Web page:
Frank was there promptly after breakfast to begin our day-long journey to the Tsiribihina River. With his modest amount of English and our modest grasp of French (the official second language here), we were able to learn bits and pieces about what we saw as we climbed across the spine of the country on one of the few major highways. The road was paved and decent for some stretches, pocked and crumbling for others. Buildings of brick, concrete, and tile quickly gave way to mud and sticks, with large, open spaces of rice paddies, corn fields, and pasture land. We saw very few trees the entire day.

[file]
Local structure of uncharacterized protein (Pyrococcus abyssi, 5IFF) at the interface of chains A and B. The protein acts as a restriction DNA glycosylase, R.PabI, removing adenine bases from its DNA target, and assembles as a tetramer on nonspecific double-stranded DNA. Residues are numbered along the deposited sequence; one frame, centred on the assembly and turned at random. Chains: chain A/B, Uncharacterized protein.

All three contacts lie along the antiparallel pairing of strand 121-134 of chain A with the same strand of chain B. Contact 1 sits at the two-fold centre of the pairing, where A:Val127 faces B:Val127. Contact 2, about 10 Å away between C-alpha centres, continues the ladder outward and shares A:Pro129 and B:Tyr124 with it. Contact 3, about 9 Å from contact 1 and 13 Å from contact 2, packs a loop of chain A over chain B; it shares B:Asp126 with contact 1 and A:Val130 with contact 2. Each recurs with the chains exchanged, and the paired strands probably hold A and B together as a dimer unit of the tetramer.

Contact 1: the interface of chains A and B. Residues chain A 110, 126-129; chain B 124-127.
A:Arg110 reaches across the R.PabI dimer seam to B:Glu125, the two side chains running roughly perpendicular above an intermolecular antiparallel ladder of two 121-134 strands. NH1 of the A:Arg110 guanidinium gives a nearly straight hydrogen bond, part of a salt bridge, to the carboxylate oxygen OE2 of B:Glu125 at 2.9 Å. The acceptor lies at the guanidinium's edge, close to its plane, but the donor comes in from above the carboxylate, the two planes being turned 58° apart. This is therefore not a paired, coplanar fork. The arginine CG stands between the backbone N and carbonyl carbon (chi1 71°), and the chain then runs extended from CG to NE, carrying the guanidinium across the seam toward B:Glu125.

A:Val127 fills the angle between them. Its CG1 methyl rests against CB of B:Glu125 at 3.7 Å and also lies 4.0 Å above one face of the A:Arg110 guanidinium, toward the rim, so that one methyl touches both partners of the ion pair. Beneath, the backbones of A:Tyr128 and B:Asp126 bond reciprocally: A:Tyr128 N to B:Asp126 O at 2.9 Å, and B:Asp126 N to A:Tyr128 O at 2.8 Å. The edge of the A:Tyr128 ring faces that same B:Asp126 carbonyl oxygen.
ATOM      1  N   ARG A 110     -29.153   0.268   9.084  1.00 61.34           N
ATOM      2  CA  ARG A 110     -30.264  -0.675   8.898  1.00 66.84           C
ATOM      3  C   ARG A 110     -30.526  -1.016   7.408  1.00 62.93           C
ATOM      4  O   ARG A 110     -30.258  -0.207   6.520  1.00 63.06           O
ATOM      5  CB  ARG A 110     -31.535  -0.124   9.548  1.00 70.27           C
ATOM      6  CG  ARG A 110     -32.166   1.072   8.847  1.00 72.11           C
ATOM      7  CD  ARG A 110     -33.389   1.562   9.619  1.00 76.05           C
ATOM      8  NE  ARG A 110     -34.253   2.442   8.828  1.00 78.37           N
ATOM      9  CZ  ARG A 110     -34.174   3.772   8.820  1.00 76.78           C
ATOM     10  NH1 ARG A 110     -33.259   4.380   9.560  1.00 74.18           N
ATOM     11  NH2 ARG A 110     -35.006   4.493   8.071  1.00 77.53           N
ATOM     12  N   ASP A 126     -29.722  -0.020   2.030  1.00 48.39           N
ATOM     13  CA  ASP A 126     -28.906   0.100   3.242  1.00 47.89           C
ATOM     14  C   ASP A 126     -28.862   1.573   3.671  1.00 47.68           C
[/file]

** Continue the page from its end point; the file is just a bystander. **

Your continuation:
By mid morning columns of smoke surrounded us. It is the dry season, and Zebu herders are setting the grasslands afire to stimulate the growth of the tender green shoots their cattle prefer once the rains return. Meanwhile, they’re creating more pasture and farm land by cutting down the trees and brush and turning the woody debris into charcoal, to sell mainly as cooking fuel in the nearest town. We also saw people laboring in the drying rice paddies, cutting and lifting bricks for building. After drying, the bricks are stacked in house-shaped piles and a fire is lit inside to bake them. By afternoon, the smoke from all these fires was oppressive.
We arrived at our hotel just at nightfall. Dinner was in an open-air pavilion, and our room was a lovely, quiet sanctuary. There, we met our guide, Ludo, for the river trip. We re-packed our belongings for the next four days of camping, and hit the sack. The next day would begin before dawn.This entry was posted in Madagascar, Vacation 2016: East/South Africa